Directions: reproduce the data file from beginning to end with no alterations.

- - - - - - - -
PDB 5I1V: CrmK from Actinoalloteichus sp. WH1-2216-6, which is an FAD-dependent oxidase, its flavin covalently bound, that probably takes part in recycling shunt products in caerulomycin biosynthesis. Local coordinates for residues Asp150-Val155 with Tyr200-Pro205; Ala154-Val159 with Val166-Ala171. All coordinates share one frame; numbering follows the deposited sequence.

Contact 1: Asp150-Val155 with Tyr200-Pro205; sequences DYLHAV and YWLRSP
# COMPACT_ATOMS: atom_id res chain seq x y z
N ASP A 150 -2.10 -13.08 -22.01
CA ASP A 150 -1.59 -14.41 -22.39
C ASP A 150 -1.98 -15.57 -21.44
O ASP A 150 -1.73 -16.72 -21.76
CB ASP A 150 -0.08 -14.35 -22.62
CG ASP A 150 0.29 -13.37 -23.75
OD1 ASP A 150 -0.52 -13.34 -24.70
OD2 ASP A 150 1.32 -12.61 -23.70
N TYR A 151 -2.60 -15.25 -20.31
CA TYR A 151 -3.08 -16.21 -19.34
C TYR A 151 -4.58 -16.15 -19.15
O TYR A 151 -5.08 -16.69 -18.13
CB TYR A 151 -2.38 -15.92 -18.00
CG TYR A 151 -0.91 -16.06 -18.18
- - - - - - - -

PDB 5I1V: CrmK from Actinoalloteichus sp. WH1-2216-6, which is an FAD-dependent oxidase, its flavin covalently bound, that probably takes part in recycling shunt products in caerulomycin biosynthesis. Local coordinates for residues Asp150-Val155 with Tyr200-Pro205; Ala154-Val159 with Val166-Ala171. All coordinates share one frame; numbering follows the deposited sequence.

Contact 1: Asp150-Val155 with Tyr200-Pro205; sequences DYLHAV and YWLRSP
# COMPACT_ATOMS: atom_id res chain seq x y z
N ASP A 150 -2.10 -13.08 -22.01
CA ASP A 150 -1.59 -14.41 -22.39
C ASP A 150 -1.98 -15.57 -21.44
O ASP A 150 -1.73 -16.72 -21.76
CB ASP A 150 -0.08 -14.35 -22.62
CG ASP A 150 0.29 -13.37 -23.75
OD1 ASP A 150 -0.52 -13.34 -24.70
OD2 ASP A 150 1.32 -12.61 -23.70
N TYR A 151 -2.60 -15.25 -20.31
CA TYR A 151 -3.08 -16.21 -19.34
C TYR A 151 -4.58 -16.15 -19.15
O TYR A 151 -5.08 -16.69 -18.13
CB TYR A 151 -2.38 -15.92 -18.00
CG TYR A 151 -0.91 -16.06 -18.18